names = f.readlines() # Read all lines in file and store data in a list.
for name in names: # Display a listing of all lines in the file.
print name
f.close() # Close the text file (we'll change it later).
2) When you want to add new names to the "text file" (in memory), you
can easily do so by doing this:

names = names + ["William\n"] # Adds William to the list (text file
in memory).
names = names + ["Steven\n"] # Adds Steven to the list.
names = names + ["Tony\n"] # Adds Tony to the list also.
3) If you wish to sort the list in memory, you can do this:

names.sort() # Places the names in the list now in ascending
order (A - Z).
4) Finally, to re-write the text file on the disk, you can do this:

f = open("c:/test.txt", "w") # Re-write the file from scratch with
revised info.
for name in names: # For each name that is in the list (names)
f.write(name) # Write it to the file.
f.close() # Finally, since the file has now been 100%
rewritten with new data, close it.
--------------

Why does this have advantages? Several reasons, which are:

1) It does the processing in the memory, which is much quicker. Faster
programs are always a nice feature!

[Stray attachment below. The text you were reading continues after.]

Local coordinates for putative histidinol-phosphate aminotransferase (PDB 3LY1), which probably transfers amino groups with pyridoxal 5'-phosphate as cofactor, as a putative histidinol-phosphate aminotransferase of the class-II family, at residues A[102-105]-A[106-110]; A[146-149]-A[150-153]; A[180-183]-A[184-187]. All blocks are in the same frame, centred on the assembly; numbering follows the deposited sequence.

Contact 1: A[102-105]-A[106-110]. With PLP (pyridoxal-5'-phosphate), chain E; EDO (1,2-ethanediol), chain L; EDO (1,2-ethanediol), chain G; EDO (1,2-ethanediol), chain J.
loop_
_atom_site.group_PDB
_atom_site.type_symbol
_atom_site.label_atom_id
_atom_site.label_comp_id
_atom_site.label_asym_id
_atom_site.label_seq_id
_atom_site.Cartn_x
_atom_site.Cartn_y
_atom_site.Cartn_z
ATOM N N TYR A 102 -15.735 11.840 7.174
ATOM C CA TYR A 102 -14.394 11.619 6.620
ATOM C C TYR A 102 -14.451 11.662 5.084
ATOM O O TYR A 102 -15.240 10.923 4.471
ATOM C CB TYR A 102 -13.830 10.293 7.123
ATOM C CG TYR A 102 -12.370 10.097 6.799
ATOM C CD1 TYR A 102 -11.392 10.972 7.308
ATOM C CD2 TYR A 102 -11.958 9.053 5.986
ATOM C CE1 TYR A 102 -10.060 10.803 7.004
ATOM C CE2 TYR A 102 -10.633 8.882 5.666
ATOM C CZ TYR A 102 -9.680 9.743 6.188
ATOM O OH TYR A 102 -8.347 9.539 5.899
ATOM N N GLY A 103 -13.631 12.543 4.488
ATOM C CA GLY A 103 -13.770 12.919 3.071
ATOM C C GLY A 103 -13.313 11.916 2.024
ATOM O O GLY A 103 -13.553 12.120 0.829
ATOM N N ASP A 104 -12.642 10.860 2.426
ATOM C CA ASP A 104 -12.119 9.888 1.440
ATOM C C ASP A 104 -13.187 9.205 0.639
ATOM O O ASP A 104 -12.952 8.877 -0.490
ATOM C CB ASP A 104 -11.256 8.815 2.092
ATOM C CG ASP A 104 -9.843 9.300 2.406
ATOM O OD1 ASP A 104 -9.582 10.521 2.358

2) It allows for additional processes to occur, such as sorting, etc.
3) It reduces the chances of "having a disk problem." One simple read &
one simple write.
Hope this helps,

Byron
---
Jul 18 '05 #4
Opps, forgot to add one extra thing:
--------------------------------------------

If you would like to see all of the names from your "names" list, you
can do the following:

for name in names:
print name
This provides you with the results:

Dan
Kevin
Pat
Steven
Tony
William
---

If you would like to see the first and fourth items in the list, you can
do the following:

print names[0] # Display the first item in the list. First item
always starts with zero.
print names[3] # Display the fourth item in the list.

Result is:

Dan
Steven

---

Finally, if you would like to remove an item from the list:

del names[3]

---

Hope this helps!

Byron
----------------------------
Jul 18 '05 #5
Remy Blank wrote:
Kevin T. Ryan wrote:
I'm not sure, but I'm wondering if this is a bug, or maybe (more
likely) I'm misunderstanding something...see below:

>f = open('testfile', 'w')
>f.write('kevin\n')
>f.write('dan\n')
>f.write('pat\n')
>f.close()
>f = open('testfile', 'r+')
>f.readline()


'kevin\n'
>f.readline()


'dan\n'
>f.write('chris\n')